Issues with Pac-12 Network loom large


When the Pac-12 Networks launched on Aug. 15, there were plenty of kinks still to be worked out. Pac-12 Enterprises President Gary Stevenson essentially admitted as much in an interview with the Daily Trojan, but was also clear about the possibilities for the schools in the conference.

“Imagine what being on 24/7 on seven networks and a digital network [can do],” Stevenson said at the time. “The opportunities for students, the opportunities to promote the traditions and culture, the opportunities for coaches to recruit — there are just so many non-financial benefits.”

Quotes about the non-financial benefits of a project that was created almost exclusively to turn a profit should obviously be taken with a grain of salt.

But there was a genuine sense of sincerity in Stevenson’s pitch — he and Pac-12 Commissioner Larry Scott were interested in creating an unparalleled fan experience while also trying something that had never been attempted before.

In other words, this was — and still is — a daunting project.

I say this because on Saturday, DirecTV subscribers were unable to view the USC- California football game, which the Trojans won 27-9. The contest was shown on the Pac-12 Networks, which have yet to come to an agreement with DirecTV.

In the days leading up to the game, columnists and bloggers across the West Coast weighed in on the matter, many of whom expressed outrage that the two sides couldn’t come to a deal in time.

And while I feel for those who couldn’t tune into USC’s victory, I still have trouble understanding the rationale behind getting so angry over any sporting event unless you’re a Packers fan this week.

Fingers are being pointed at the Pac-12 Networks, DirecTV and everyone in between. But I’m ready to chalk it up to normal business negotiations and move on, because the Pac-12 Networks still have plenty of potential to deliver an impressive product down the line. These things take time.

When the news of a stalled deal began gaining momentum last week, both the Pac-12 Networks and DirecTV came out firing against one another.

DirecTV responded to a letter by the conference by going on the offensive, arguing that the Pac-12 Networks were offered two separate compromises so customers could watch the game even without a deal in place. This is true — DirecTV did, in fact, offer a stand-alone channel option and a pay-per-view system.

The problem is, DirecTV’s offer was deceitful. It was a calculated PR move to put the pressure on the Pac-12 Networks, which hasn’t budged in its negotiations with the television provider. DirecTV can complain that the Pac-12 is forcing subscribers to pay extra for the new channel, but it’s certainly not the first time that’s happened.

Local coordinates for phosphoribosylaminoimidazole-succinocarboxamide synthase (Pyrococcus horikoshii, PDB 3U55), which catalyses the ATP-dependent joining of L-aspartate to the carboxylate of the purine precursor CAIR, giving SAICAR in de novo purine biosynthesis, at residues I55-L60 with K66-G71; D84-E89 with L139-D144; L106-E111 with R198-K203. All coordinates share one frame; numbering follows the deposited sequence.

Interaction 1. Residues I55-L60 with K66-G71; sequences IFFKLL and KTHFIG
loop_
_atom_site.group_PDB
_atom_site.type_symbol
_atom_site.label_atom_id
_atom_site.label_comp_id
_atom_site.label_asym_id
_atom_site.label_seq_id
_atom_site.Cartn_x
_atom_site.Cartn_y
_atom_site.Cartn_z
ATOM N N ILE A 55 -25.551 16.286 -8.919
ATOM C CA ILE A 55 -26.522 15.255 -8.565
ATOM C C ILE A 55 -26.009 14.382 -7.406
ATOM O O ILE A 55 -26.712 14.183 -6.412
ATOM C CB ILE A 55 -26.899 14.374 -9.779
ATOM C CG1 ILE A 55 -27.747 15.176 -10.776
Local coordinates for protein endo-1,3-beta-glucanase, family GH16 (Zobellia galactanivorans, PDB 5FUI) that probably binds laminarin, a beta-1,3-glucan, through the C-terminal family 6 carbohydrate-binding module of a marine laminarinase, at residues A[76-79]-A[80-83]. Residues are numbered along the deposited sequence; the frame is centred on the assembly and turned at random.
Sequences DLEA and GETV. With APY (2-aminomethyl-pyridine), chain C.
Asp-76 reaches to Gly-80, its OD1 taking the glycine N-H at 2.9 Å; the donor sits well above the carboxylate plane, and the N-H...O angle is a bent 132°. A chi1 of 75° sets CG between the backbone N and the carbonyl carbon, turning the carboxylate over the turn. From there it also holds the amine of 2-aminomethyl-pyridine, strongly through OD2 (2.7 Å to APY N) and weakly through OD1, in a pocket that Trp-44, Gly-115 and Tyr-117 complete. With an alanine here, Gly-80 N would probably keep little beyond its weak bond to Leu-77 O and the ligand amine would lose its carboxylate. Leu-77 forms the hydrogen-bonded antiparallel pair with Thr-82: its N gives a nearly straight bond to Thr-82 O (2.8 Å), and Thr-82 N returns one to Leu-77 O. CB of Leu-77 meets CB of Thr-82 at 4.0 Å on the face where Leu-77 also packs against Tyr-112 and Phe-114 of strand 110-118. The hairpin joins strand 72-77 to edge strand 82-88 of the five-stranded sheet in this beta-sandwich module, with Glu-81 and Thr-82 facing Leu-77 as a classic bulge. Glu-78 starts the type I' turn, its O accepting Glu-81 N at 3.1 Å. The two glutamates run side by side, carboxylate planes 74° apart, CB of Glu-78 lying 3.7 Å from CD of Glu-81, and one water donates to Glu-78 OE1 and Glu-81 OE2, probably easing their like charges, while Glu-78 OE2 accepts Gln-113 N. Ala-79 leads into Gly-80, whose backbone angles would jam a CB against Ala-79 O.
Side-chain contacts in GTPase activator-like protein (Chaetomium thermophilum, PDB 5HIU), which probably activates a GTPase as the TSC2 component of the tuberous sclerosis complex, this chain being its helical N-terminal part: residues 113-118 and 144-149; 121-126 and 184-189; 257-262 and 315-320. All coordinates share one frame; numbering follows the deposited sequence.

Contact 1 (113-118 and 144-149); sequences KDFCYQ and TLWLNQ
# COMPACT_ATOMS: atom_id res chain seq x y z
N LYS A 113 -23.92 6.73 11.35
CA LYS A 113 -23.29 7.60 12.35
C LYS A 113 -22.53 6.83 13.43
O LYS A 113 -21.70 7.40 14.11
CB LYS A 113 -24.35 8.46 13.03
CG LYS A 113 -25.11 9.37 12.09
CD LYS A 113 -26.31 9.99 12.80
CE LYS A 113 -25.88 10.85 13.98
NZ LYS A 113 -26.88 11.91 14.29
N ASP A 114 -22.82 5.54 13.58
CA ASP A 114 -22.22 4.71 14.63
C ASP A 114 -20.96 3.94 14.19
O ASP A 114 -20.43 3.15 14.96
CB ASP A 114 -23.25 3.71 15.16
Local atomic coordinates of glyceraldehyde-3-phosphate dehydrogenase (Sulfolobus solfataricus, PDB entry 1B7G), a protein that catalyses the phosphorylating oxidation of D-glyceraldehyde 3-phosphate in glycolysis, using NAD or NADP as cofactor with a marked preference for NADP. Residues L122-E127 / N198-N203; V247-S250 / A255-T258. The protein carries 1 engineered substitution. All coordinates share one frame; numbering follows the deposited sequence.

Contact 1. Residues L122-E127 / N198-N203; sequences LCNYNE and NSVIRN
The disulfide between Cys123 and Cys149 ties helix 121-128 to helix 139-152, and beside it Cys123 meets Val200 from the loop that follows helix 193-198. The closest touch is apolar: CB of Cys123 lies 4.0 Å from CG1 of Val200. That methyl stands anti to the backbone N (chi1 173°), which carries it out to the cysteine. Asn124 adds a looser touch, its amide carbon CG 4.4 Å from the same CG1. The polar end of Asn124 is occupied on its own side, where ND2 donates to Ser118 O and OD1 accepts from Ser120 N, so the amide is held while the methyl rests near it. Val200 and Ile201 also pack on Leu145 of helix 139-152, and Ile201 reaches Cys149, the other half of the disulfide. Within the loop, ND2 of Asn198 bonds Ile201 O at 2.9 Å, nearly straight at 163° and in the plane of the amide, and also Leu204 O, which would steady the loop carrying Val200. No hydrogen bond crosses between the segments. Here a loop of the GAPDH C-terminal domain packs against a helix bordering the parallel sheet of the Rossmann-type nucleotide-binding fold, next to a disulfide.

One reporter — Jon Wilner from the San Jose Mercury News — helped to illustrate this hypocrisy. As he points out, viewers often times don’t have a choice in what channels the get, and a new Lakers channel set to launch this year will cost all DirecTV subscribers nearly $4 extra every month. It’s not a new concept or a travesty.

In the interest of fairness, I don’t know the ins and outs of the negotiations. But I do know these things take time, and agreements often come when least expected. The Pac-12 Networks got a deal done with DISH. They will come to an agreement with DirecTV.

This isn’t the Big 10 Network — this is a multi-media experiment between TV and Internet. The Pac-12 Networks promise to broadcast hundreds of sporting events that were previously inaccessible to many fans.

So while I, like many others, haven’t had a positive experience with the new conglomerate of channels yet, I’m willing to give Larry Scott and co. a chance to work through the growing pains.

A college sports channel can most certainly succeed, and I’d bank on the Pac-12 Networks to do so.

 

 

“The Fifth Quarter” runs every other Wednesday. If you would like to comment on this story, visit DailyTrojan.com or email Alex at ajshultz@usc.edu.


2 replies
  1. Jax4usc
    Jax4usc says:

    Amen, Robert McKinnon! And while the Pac-12 is on its way, take along Pac-12 Enterprises President Gary Stevenson, Pac-12 Commissioner Larry Scott, Utah, and Coloorado. We were doing just fine until Scott got his Hahvahd nose under the tent.

    “The opportunities for students, the opportunities to promote the traditions and culture, the opportunities for coaches to recruit — there are just so many non-financial benefits,” says Gary Stevenson. Tradition? Tradition my ass! Where’s the tradition when we have to give up playing traditional West Coast rivals (this year Washington State and Oregon State) to accommodate mountain states schools, Utah and Colorado. We gave up watching USC’s longest-running bout with Cal Saturday so that the girls’ tennis promoter, Scott, can gather protesters to pressure a television provider to present his phony network.

    What was wrong with the outlets out here who faught over getting USC games on thier weekend lineups? What was wrong with ten teams playing a round-robin season that left no doubt who its champion was? What was broke that seemed Hahvahd Scott needed to fix?

    Try to figure out how ten university presidents, whom you might expect to be fairly bright, and ten university athletic directors, whom you might not expect to be terribly bright but, nontheless, savvy about sports, could let this self-promoter hornswaggle them.

    Fight On!

    JLH

  2. Robert McKinnon
    Robert McKinnon says:

    The PAC 12 Networks need to go away and leave TV Broadcasting to the Expert BIG BOYS, ABC, ESPN, CBS,
    NBC, etc.
    They will probably end up just like Versus did, last year.
    We lost a game over that one too!

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